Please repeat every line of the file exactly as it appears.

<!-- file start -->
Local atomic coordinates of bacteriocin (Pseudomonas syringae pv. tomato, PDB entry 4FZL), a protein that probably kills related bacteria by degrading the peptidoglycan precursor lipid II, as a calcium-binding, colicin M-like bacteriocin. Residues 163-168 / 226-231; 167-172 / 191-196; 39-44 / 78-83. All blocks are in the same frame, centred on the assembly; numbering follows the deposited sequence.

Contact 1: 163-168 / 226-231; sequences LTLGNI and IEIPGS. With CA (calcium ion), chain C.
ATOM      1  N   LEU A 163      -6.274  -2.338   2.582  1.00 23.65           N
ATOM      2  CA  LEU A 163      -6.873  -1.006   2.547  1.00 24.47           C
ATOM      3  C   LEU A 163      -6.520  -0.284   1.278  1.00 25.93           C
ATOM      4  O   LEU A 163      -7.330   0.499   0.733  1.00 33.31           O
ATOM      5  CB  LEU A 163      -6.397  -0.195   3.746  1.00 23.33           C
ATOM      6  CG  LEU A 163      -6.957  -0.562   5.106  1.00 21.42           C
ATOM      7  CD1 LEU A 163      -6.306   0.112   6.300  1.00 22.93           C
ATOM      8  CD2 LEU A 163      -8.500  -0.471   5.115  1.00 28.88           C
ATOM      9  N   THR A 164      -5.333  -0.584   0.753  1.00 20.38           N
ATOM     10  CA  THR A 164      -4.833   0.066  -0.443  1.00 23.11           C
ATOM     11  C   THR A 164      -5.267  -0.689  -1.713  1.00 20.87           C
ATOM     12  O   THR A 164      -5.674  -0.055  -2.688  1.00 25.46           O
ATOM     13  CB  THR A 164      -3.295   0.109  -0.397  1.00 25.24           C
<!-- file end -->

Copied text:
Local atomic coordinates of bacteriocin (Pseudomonas syringae pv. tomato, PDB entry 4FZL), a protein that probably kills related bacteria by degrading the peptidoglycan precursor lipid II, as a calcium-binding, colicin M-like bacteriocin. Residues 163-168 / 226-231; 167-172 / 191-196; 39-44 / 78-83. All blocks are in the same frame, centred on the assembly; numbering follows the deposited sequence.

Contact 1: 163-168 / 226-231; sequences LTLGNI and IEIPGS. With CA (calcium ion), chain C.
ATOM      1  N   LEU A 163      -6.274  -2.338   2.582  1.00 23.65           N
ATOM      2  CA  LEU A 163      -6.873  -1.006   2.547  1.00 24.47           C
ATOM      3  C   LEU A 163      -6.520  -0.284   1.278  1.00 25.93           C
ATOM      4  O   LEU A 163      -7.330   0.499   0.733  1.00 33.31           O
ATOM      5  CB  LEU A 163      -6.397  -0.195   3.746  1.00 23.33           C
ATOM      6  CG  LEU A 163      -6.957  -0.562   5.106  1.00 21.42           C
ATOM      7  CD1 LEU A 163      -6.306   0.112   6.300  1.00 22.93           C
ATOM      8  CD2 LEU A 163      -8.500  -0.471   5.115  1.00 28.88           C
ATOM      9  N   THR A 164      -5.333  -0.584   0.753  1.00 20.38           N
ATOM     10  CA  THR A 164      -4.833   0.066  -0.443  1.00 23.11           C
ATOM     11  C   THR A 164      -5.267  -0.689  -1.713  1.00 20.87           C
ATOM     12  O   THR A 164      -5.674  -0.055  -2.688  1.00 25.46           O
ATOM     13  CB  THR A 164      -3.295   0.109  -0.397  1.00 25.24           C